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Wan Jie: Art market needs new auction law

Shenzhen daily 2015-03-05

Wan Jie: Art market needs new auction law
Debra Li

ART collection is hot in China.

Last year, global sales to Asian clients via Christie’s expanded 18 percent, while spending by clients from China increased 22 percent, according to statistics from Christie’s China. Sales on the Chinese mainland rose 48 percent to the equivalent of US$37.7 million.

“With an estimated 9 million collectors and more than 6,000 auction firms in China, annual auction sales have so far surpassed US$100 million,” said Wan Jie, CEO of Shenzhen-based Artron Group, a leader in printing and art exhibitions and operator of a popular online art trading platform. In light of the industry’s recent boom, especially with increasing sales via online auctions, Wan said there is an urgent need to revise the existing Auction Law, which was drawn up in 1997 and hardly meets the demands of today’s market.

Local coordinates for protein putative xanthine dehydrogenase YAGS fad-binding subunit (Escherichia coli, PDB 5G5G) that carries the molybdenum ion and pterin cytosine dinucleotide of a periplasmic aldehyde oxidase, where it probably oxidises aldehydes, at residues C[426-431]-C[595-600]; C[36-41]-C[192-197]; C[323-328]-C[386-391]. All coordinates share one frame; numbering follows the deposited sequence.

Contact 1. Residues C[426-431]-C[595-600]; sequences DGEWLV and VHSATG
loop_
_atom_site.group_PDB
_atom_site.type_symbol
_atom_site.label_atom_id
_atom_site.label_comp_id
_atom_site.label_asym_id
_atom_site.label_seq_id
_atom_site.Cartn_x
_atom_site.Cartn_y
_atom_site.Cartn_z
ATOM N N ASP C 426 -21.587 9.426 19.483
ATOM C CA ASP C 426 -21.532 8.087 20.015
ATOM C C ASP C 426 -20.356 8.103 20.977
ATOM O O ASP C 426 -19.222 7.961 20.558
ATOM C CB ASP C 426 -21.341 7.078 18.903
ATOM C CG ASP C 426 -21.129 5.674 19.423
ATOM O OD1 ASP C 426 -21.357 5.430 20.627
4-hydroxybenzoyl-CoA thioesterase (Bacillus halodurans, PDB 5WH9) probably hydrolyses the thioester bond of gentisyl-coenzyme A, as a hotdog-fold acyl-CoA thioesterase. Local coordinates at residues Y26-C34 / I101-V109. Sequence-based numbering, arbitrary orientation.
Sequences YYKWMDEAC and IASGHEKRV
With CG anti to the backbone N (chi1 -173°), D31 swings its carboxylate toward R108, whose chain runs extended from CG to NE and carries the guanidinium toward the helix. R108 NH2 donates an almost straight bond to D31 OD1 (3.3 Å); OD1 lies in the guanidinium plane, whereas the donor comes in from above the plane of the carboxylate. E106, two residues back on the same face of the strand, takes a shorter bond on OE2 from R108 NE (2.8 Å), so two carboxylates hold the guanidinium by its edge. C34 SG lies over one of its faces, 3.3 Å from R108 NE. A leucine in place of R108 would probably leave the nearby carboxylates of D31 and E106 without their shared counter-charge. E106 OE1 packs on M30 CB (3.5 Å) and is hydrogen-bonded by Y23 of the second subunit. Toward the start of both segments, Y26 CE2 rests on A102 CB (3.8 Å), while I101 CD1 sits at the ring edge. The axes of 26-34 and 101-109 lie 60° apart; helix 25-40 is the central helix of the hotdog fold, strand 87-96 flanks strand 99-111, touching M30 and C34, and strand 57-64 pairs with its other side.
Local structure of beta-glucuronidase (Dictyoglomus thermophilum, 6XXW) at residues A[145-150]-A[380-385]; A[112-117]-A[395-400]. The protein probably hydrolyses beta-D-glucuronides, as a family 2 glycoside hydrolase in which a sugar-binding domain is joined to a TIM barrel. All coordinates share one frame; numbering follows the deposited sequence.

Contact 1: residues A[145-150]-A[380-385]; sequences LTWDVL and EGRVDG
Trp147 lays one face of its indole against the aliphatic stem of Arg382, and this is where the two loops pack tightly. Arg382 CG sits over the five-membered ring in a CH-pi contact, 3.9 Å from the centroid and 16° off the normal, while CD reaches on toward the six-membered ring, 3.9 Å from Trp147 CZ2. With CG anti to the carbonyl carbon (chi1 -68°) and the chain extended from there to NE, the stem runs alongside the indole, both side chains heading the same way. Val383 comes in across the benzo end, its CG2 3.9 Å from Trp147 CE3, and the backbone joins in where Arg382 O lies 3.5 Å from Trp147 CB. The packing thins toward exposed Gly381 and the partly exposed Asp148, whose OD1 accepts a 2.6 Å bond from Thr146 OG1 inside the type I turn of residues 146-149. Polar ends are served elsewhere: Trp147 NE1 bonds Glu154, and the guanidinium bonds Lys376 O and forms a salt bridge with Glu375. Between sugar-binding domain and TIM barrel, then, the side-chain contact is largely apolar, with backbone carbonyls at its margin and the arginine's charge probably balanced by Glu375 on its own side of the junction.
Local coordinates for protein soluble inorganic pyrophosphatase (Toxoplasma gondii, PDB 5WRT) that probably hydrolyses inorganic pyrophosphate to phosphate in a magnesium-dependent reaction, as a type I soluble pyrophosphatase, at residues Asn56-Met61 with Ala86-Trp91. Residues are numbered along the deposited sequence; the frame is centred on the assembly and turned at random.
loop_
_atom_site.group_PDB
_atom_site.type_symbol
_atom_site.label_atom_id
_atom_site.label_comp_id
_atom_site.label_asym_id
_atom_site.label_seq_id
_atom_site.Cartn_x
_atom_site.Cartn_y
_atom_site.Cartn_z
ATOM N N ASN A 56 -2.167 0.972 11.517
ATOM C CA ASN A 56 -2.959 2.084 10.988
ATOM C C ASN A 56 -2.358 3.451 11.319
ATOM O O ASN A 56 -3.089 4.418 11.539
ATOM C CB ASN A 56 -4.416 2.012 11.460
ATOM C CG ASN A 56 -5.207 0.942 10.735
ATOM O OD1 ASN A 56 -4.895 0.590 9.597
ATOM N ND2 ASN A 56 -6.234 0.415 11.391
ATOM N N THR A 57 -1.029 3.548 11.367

A member of the Chinese People’s Political Consultative Conference (CPPCC), Wan said he will submit a motion at the ongoing conference in Beijing calling for revisions to the law.

“Some online companies do not have the qualifications needed to hold auctions, nor do they follow the procedures required by the law, as the existing law has no stipulations about online auction practices,” Wan said. “There are also swindling cultural companies that have charged collectors sky-high service fees with excuse of helping them get authentication certificates and prospective overseas buyers. Another kind of irregular practice is holding illegal auctions at exhibitions.”

Wan said more than 13 complaints were filed with the Guangzhou Industry and Commerce Administration between August and October last year concerning illegal auctions held under the premise of exhibitions.

Besides revision of the Auction Law, Wan also called for tighter oversight on the auction market. “This requires the joint efforts from the industry, culture, relics protection authorities and Customs. In the past, we have also seen precious cultural relics stolen or acquired from other dubious sources pop up in online auctions, which is obviously against cultural relic protection regulations.”